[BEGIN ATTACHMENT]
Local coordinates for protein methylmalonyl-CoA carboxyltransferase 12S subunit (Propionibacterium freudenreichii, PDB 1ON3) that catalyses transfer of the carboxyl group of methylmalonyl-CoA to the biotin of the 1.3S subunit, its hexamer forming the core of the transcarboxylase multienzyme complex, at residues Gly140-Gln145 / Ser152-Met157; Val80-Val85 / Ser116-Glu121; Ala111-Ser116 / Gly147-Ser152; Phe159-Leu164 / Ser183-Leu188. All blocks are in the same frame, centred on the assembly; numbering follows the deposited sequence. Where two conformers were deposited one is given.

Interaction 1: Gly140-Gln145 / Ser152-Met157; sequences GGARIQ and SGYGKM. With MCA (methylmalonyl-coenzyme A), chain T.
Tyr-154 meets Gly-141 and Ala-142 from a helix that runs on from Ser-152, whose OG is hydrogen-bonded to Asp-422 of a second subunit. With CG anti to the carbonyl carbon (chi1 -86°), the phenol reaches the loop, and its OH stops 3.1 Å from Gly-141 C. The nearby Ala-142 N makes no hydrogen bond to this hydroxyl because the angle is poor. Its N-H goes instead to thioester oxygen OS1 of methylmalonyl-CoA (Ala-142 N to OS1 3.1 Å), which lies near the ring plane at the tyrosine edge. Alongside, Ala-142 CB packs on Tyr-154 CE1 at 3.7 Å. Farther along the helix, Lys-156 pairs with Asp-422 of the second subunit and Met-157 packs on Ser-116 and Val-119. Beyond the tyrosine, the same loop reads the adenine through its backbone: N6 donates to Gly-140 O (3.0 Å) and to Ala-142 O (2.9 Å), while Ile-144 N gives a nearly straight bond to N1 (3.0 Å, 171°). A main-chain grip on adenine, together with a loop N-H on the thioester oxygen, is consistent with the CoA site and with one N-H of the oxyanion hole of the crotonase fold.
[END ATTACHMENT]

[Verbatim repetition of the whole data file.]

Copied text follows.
Local coordinates for protein methylmalonyl-CoA carboxyltransferase 12S subunit (Propionibacterium freudenreichii, PDB 1ON3) that catalyses transfer of the carboxyl group of methylmalonyl-CoA to the biotin of the 1.3S subunit, its hexamer forming the core of the transcarboxylase multienzyme complex, at residues Gly140-Gln145 / Ser152-Met157; Val80-Val85 / Ser116-Glu121; Ala111-Ser116 / Gly147-Ser152; Phe159-Leu164 / Ser183-Leu188. All blocks are in the same frame, centred on the assembly; numbering follows the deposited sequence. Where two conformers were deposited one is given.

Interaction 1: Gly140-Gln145 / Ser152-Met157; sequences GGARIQ and SGYGKM. With MCA (methylmalonyl-coenzyme A), chain T.
Tyr-154 meets Gly-141 and Ala-142 from a helix that runs on from Ser-152, whose OG is hydrogen-bonded to Asp-422 of a second subunit. With CG anti to the carbonyl carbon (chi1 -86°), the phenol reaches the loop, and its OH stops 3.1 Å from Gly-141 C. The nearby Ala-142 N makes no hydrogen bond to this hydroxyl because the angle is poor. Its N-H goes instead to thioester oxygen OS1 of methylmalonyl-CoA (Ala-142 N to OS1 3.1 Å), which lies near the ring plane at the tyrosine edge. Alongside, Ala-142 CB packs on Tyr-154 CE1 at 3.7 Å. Farther along the helix, Lys-156 pairs with Asp-422 of the second subunit and Met-157 packs on Ser-116 and Val-119. Beyond the tyrosine, the same loop reads the adenine through its backbone: N6 donates to Gly-140 O (3.0 Å) and to Ala-142 O (2.9 Å), while Ile-144 N gives a nearly straight bond to N1 (3.0 Å, 171°). A main-chain grip on adenine, together with a loop N-H on the thioester oxygen, is consistent with the CoA site and with one N-H of the oxyanion hole of the crotonase fold.